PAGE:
UBC Theses and Dissertations
Examination of cellulose-lignin relationships within coniferous growth zones Squire, Gordon Balfour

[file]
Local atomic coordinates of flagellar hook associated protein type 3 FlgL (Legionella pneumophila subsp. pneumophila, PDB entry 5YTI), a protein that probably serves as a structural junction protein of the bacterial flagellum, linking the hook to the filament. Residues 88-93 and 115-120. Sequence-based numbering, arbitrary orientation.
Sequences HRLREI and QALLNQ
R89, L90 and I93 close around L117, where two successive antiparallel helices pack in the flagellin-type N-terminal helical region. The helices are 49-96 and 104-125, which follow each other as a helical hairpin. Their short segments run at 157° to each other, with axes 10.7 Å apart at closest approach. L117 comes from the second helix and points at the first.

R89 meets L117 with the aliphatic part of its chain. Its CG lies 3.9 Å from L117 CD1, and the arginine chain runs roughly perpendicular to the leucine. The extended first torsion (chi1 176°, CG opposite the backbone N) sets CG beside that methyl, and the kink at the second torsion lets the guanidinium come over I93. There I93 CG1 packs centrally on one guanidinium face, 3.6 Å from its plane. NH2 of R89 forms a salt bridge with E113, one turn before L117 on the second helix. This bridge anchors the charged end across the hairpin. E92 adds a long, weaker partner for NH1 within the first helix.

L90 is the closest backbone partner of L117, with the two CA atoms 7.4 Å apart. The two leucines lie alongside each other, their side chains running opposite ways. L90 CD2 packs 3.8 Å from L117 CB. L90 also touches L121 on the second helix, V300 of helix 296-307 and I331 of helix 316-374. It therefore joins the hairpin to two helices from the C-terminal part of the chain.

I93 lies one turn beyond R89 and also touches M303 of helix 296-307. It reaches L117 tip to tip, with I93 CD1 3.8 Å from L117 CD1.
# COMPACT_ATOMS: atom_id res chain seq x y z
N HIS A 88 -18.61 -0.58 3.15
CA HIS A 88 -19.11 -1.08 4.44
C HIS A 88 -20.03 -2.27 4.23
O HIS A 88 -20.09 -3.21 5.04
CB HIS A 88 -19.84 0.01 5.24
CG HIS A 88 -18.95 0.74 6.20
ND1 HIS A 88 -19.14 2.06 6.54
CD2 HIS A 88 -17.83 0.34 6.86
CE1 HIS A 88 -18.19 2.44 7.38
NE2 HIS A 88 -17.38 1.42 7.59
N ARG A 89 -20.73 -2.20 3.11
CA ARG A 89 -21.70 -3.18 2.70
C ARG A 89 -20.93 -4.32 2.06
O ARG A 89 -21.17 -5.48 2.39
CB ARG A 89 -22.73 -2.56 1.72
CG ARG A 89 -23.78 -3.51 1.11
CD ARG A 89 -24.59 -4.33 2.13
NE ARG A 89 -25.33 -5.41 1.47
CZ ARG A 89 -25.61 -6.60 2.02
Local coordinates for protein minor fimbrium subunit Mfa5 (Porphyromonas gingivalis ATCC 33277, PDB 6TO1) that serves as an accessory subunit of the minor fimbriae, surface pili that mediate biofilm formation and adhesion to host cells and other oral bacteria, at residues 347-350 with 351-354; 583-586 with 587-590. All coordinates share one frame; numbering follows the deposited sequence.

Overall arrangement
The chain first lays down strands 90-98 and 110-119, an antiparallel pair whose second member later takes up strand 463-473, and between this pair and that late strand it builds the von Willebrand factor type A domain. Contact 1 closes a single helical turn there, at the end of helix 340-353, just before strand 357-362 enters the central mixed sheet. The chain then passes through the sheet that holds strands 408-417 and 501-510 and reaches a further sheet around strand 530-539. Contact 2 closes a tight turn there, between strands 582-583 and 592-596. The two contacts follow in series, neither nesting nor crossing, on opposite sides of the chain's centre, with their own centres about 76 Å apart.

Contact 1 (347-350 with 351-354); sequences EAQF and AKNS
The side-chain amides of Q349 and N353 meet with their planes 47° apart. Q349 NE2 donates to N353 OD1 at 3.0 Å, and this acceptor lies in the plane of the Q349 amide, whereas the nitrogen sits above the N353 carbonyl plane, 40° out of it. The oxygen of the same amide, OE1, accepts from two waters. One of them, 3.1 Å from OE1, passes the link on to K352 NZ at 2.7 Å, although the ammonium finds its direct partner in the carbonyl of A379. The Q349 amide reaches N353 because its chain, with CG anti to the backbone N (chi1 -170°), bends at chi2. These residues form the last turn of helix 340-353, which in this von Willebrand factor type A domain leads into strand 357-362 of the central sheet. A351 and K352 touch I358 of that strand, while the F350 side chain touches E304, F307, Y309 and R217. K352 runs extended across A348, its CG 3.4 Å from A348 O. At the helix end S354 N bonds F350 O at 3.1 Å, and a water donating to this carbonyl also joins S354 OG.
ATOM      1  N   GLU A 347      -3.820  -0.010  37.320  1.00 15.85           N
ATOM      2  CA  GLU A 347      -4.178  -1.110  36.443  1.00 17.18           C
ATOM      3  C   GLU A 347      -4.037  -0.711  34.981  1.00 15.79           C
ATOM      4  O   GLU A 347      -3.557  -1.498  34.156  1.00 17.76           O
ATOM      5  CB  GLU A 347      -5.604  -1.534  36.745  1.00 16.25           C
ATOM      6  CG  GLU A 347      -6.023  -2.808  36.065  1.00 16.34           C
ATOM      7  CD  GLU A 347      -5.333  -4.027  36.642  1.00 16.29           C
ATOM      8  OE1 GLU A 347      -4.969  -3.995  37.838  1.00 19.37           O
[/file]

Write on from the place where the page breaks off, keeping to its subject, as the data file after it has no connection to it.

Lack of a selective holocellulose isolation procedure and the problem of limited material have long frustrated the attempts of wood scientists to accurately measure and describe carbohydrate yields within coniferous growth zones. A new method has been devised for micro-cellulose determination, Alpha-(formula omitted) cellulose yield maybe quantitatively estimated as the corrected yield of nitrated wood meal. Three - O.1 g wood meal samples provide a statistically reliable determination. A major limitation of the new technique, however, is that it cannot be applied to all woods. Sixty positions within ten increments representing five Canadian coniferous woods of different genera were examined and intra-incremental patterns were constructed. Anova and Duncan's test showed latewood (formula omitted) -cellulose yield to be greater than that of earlywood by a highly significant degree. Alpha-cellulose content throughout mature growth zones was estimated reliably by linear correlation or, more accurately, by logarithmic transformation used in a recent mathematical model. The successful application of the latter is its first reported use describing the non-linear behaviour of a wood chemical property across a coniferous increment. These patterns showed relationship of the long-chain carbohydrate fraction to seasonal development within coniferous growth zones. In addition, six of the ten patterns demonstrated new chemical evidence pertaining to a physiologically significant phenomenon in earlywood. Therein, minimum (formula omitted) -cellulose yield occurs at considerable cellular depth following cambial reactivation in the growing season. First-formed earlywood appears to retain some similarity at the chemical level of organization to last-formed tissues of the preceding season. Later-formed earlywood (i. e. , from the present year) does not appear to retain such similarity. From earlier work of this laboratory, lignification patterns were described for the same materials, using ultraviolet measurements on acetyl bromide-acetic acid digestion products of two wood meal samples. Examination of (formula omitted) -cellulose and lignification patterns provided evidence for their mutually exclusive behaviour. For the ten increments studied, the (formula omitted) -cellulose estimate (x̅ = 45.9 + 2.0%) was the exact complement of lignification (x̅ = 27. 4±1. 9%) at all positions but one. The linear regression for data from all increments was highly significant ( r = - 0.785). In addition, micro (formula omitted) -cellulose and micro lignin values, when combined, showed a definite tendency to cluster about a central value (x̅ = 73. 4 ± 1. 2%) suggesting that certain species require a common, critical measure of high molecular weight material. Dispersion about combined lignin and (formula omitted) -cellulose estimates was significantly less than about either of their individual means. This suggests much closer physiological control over the combination of these chemical entities, indicating that tree physiology is oriented more towards the finished bio synthetic product than towards the individual components involved in such a system. As a means of measuring successful nitrocellulose preparation, intrinsic viscosity (formula omitted) was used to indicate presence or absence of extensive degradation. Because of the highly variable at each position tested, no consistent trends in chain length were found across growth zones. However, in four increments, significant differences in (formula omitted) throughout the earlywood provided further evidence of two earlywood types.
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